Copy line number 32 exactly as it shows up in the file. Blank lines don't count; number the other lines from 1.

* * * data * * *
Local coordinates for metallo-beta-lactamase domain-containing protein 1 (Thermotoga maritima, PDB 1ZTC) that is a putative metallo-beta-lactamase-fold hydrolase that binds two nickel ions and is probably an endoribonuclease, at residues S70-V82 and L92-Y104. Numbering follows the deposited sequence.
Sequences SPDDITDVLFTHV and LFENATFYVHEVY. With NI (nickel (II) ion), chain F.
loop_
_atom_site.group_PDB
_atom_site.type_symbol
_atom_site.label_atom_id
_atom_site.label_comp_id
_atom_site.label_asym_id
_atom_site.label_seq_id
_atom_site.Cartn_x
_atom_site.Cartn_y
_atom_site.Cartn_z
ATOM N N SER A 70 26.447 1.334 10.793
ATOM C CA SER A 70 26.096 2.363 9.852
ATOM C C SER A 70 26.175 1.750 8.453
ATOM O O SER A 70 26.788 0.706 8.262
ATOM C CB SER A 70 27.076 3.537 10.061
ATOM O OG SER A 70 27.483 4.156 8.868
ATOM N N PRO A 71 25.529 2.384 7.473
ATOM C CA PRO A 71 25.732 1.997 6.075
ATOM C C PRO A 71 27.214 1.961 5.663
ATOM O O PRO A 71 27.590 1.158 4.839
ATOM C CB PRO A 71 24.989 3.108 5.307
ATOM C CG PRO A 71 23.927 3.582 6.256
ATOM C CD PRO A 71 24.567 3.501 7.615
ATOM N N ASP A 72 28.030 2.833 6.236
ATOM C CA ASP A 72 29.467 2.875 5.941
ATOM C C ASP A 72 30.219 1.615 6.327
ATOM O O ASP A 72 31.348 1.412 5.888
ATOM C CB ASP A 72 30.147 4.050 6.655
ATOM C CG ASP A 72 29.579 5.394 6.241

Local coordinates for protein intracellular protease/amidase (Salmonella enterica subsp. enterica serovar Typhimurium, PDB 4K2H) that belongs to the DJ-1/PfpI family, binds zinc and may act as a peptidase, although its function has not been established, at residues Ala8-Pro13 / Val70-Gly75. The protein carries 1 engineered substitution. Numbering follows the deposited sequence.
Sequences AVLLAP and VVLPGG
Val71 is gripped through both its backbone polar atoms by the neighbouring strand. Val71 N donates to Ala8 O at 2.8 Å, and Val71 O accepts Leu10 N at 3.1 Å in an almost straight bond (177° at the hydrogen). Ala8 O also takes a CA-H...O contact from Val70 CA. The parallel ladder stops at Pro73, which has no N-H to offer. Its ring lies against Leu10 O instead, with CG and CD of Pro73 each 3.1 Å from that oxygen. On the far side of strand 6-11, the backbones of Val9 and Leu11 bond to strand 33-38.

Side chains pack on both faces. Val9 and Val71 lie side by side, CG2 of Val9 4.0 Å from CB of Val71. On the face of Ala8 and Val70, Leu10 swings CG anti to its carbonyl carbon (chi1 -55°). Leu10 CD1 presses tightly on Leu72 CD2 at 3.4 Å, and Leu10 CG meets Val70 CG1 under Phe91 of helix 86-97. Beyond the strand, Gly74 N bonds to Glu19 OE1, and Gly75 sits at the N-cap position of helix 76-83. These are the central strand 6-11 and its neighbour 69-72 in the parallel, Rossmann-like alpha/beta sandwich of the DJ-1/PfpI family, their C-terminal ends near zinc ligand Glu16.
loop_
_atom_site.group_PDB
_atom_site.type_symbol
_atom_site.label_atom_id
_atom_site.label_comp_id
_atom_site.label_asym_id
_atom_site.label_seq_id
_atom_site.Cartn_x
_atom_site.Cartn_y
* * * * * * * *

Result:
Local coordinates for protein intracellular protease/amidase (Salmonella enterica subsp. enterica serovar Typhimurium, PDB 4K2H) that belongs to the DJ-1/PfpI family, binds zinc and may act as a peptidase, although its function has not been established, at residues Ala8-Pro13 / Val70-Gly75. The protein carries 1 engineered substitution. Numbering follows the deposited sequence.